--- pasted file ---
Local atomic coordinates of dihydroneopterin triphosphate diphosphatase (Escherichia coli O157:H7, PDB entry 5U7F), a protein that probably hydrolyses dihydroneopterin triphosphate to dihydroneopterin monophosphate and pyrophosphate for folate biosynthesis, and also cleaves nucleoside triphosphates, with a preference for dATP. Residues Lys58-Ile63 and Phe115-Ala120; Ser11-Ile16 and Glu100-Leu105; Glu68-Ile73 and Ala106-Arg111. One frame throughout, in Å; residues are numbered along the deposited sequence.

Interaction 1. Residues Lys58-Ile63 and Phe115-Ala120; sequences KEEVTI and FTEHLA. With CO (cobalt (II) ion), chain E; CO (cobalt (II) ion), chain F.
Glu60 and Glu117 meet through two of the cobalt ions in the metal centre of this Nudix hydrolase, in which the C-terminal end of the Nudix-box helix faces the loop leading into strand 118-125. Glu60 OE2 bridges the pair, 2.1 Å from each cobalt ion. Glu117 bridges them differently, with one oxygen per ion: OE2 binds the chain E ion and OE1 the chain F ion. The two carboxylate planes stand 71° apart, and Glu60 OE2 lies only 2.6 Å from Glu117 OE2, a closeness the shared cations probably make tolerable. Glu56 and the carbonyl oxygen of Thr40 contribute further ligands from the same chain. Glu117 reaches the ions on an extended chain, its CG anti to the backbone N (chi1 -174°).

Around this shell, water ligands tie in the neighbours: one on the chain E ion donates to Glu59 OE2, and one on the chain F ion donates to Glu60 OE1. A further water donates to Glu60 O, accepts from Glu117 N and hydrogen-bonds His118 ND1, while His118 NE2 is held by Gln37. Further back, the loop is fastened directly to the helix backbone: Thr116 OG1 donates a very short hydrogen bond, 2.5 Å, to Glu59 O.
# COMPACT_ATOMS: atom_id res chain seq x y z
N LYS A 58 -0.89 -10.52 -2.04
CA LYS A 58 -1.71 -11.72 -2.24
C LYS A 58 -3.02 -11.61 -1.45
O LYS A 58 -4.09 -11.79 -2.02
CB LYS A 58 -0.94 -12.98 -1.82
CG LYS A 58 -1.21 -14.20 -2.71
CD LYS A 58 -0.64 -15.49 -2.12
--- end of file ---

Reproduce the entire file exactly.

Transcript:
Local atomic coordinates of dihydroneopterin triphosphate diphosphatase (Escherichia coli O157:H7, PDB entry 5U7F), a protein that probably hydrolyses dihydroneopterin triphosphate to dihydroneopterin monophosphate and pyrophosphate for folate biosynthesis, and also cleaves nucleoside triphosphates, with a preference for dATP. Residues Lys58-Ile63 and Phe115-Ala120; Ser11-Ile16 and Glu100-Leu105; Glu68-Ile73 and Ala106-Arg111. One frame throughout, in Å; residues are numbered along the deposited sequence.

Interaction 1. Residues Lys58-Ile63 and Phe115-Ala120; sequences KEEVTI and FTEHLA. With CO (cobalt (II) ion), chain E; CO (cobalt (II) ion), chain F.
Glu60 and Glu117 meet through two of the cobalt ions in the metal centre of this Nudix hydrolase, in which the C-terminal end of the Nudix-box helix faces the loop leading into strand 118-125. Glu60 OE2 bridges the pair, 2.1 Å from each cobalt ion. Glu117 bridges them differently, with one oxygen per ion: OE2 binds the chain E ion and OE1 the chain F ion. The two carboxylate planes stand 71° apart, and Glu60 OE2 lies only 2.6 Å from Glu117 OE2, a closeness the shared cations probably make tolerable. Glu56 and the carbonyl oxygen of Thr40 contribute further ligands from the same chain. Glu117 reaches the ions on an extended chain, its CG anti to the backbone N (chi1 -174°).

Around this shell, water ligands tie in the neighbours: one on the chain E ion donates to Glu59 OE2, and one on the chain F ion donates to Glu60 OE1. A further water donates to Glu60 O, accepts from Glu117 N and hydrogen-bonds His118 ND1, while His118 NE2 is held by Gln37. Further back, the loop is fastened directly to the helix backbone: Thr116 OG1 donates a very short hydrogen bond, 2.5 Å, to Glu59 O.
# COMPACT_ATOMS: atom_id res chain seq x y z
N LYS A 58 -0.89 -10.52 -2.04
CA LYS A 58 -1.71 -11.72 -2.24
C LYS A 58 -3.02 -11.61 -1.45
O LYS A 58 -4.09 -11.79 -2.02
CB LYS A 58 -0.94 -12.98 -1.82
CG LYS A 58 -1.21 -14.20 -2.71
CD LYS A 58 -0.64 -15.49 -2.12